Borussia Dortmund named Lucien Favre as their head coach in May which will see the Swiss tactician link up with former Borussia Mönchengladbach player, Marco Reus.

The 60-year-old handed Reus his Bundesliga debut in in 2009 during a 3-3 draw against VfL Bochum at the age of 20 before going on to score 27 goals and create 15 in 51 appearances under Favre which then resulted in a big money move to Borussia Dortmund.

Six years after the duo last worked together in 2012, Favre and Reus will be reunited, only this time in Dortmund as they look to end Bayern Munich’s dominance in the Bundesliga.

Since re-joining his hometown club as a 23-year-old in 2012, after Dortmund had won back-to-back Bundesliga championships, it looked as though Reus & Co. could challenge on all fronts for silverware under Jürgen Klopp.

But with four coaches, Klopp, Thomas Tuchel, Peter Bosz and Peter Stöger, Dortmund and Reus’ only major trophy came in 2017, winning the DFB Pokal in Tuchel’s final game of the club before his departure.

Speaking in an exclusive interview with ESPN while on their pre-season tour of America, Reus touched on Dortmund’s managerial changes and how it’s not healthy for any club.

“It’s never a good sign when many players leave the club or when you have many coaching changes because it brings a lot of distraction to the team and the club,” Reus told ESPN.

With the appointment of Favre, Reus & Co. will now be hoping for some stability at the club after what seemed to be a torturous campaign. Finishing fourth, behind Bayern Munich, Schalke and Hoffenheim confirmed the club will enter the Champions League at the qualification stage which isn’t good enough, while everyone linked with Dortmund will be hoping that Favre can get die Schwarzgelben back on the right track with the help of his trustworthy counterpart, Reus.

And at 29, Reus isn’t getting any younger either. Arguably it’s now or never if he wants a Bundesliga winners medal and with Bayern Munich undergoing a period of transition under new head coach Niko Kovac, there isn’t a better time for Dortmund to hit the ground running.

Following the departure of Tuchel, Reus had a chance to jump ship with Manchester United, Liverpool, Tottenham and Arsenal all showing an interest in the past.

But instead of taking the easy option, Reus instead signed a bumper contract extension until 2023 in what could prove to be a significant deal for Dortmund.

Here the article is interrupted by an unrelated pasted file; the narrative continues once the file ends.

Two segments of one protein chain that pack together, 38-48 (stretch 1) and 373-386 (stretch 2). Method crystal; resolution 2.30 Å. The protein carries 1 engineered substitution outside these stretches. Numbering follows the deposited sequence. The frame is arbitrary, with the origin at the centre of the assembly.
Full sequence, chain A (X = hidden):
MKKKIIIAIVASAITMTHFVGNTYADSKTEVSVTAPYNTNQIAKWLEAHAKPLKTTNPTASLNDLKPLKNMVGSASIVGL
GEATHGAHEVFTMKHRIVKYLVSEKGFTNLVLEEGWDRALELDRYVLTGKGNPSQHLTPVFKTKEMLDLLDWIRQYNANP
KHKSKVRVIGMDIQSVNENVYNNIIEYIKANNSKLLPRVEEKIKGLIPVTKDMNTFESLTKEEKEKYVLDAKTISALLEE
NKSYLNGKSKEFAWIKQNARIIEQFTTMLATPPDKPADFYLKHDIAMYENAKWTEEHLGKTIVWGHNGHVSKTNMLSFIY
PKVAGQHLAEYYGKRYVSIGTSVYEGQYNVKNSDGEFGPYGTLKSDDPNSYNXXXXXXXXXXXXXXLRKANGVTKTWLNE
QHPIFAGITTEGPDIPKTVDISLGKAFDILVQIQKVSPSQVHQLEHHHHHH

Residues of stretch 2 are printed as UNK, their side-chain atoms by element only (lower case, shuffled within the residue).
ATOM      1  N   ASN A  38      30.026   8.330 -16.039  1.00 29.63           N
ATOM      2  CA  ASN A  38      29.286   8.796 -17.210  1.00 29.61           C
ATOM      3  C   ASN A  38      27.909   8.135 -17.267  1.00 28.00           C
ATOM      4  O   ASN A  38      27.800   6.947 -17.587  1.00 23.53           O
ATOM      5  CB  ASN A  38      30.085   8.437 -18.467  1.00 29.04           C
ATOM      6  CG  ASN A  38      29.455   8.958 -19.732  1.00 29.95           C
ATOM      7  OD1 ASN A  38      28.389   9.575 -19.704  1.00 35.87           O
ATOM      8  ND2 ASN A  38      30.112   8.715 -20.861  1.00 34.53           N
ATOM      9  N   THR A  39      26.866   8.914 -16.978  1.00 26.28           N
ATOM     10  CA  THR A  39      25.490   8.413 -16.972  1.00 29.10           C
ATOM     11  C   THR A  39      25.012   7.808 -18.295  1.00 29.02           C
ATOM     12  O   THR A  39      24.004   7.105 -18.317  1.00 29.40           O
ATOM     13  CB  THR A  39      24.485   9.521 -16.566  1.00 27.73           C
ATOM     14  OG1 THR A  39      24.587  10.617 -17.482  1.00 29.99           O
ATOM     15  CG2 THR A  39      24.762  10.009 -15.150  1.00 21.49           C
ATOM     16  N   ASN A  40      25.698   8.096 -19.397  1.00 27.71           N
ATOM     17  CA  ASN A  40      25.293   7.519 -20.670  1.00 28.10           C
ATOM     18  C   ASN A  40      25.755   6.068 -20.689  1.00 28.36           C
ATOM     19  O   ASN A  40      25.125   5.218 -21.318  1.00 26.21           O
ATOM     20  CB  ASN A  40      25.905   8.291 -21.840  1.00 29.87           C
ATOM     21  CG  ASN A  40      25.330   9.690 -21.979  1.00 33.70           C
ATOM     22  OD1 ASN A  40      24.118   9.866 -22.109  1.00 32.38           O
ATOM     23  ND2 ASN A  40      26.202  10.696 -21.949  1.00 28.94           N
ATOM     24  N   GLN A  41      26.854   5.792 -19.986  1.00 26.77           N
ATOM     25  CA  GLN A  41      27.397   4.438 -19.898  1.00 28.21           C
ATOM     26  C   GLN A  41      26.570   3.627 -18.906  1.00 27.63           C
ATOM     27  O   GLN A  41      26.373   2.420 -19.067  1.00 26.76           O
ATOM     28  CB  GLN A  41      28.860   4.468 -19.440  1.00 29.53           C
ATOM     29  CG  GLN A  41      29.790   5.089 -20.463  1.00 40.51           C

“When you are 28, 29 years old, you are aware that this is going to be your last big contract of your career,” said Reus. “You have to make up your mind: What is it that I want? Do I want to find something new, a new culture, a new league, a new language, new teammates, a new city? And what is it that I need to be happy? What is it that I need to perform?” Reus told ESPN.

“After all these evaluations, the choice was always Dortmund. I see, and I believe in the potential the club has and I believe in the potential to have an evolution as a club and to follow a new path.”

Reus is yet to play under Favre at Dortmund since the Swiss’ return, but it appears that both are extremely excited at their reunion. Speaking to the press following Dortmund’s win over Manchester City in Chicago, Favre praised his development.

“I coached him in Gladbach, but that’s already six years ago. He developed a lot since then and is now a very, very, very, very good player,” said Favre.

With just one month remaining until Borussia Dortmund’s opening Bundesliga fixture against RB Leipzig, who will likely challenge them for a European spot, Reus will be hoping to get some minutes on the pitch during pre-season following Germany’s disastrous World Cup campaign, that saw them exit at the group stage.

Ravaged with injuries in the past, Reus will be praying for an injury free campaign and if his end of season form last campaign is anything to go by, Dortmund fans should expect big things from the 29-year-old, who scored seven goals in 11 Bundesliga games last season.

Stay fit, and Reus could become that player Borussia Dortmund so desperately need, not only to score the goals, but to lead his teammates who are considerably younger.


By Daniel Pinder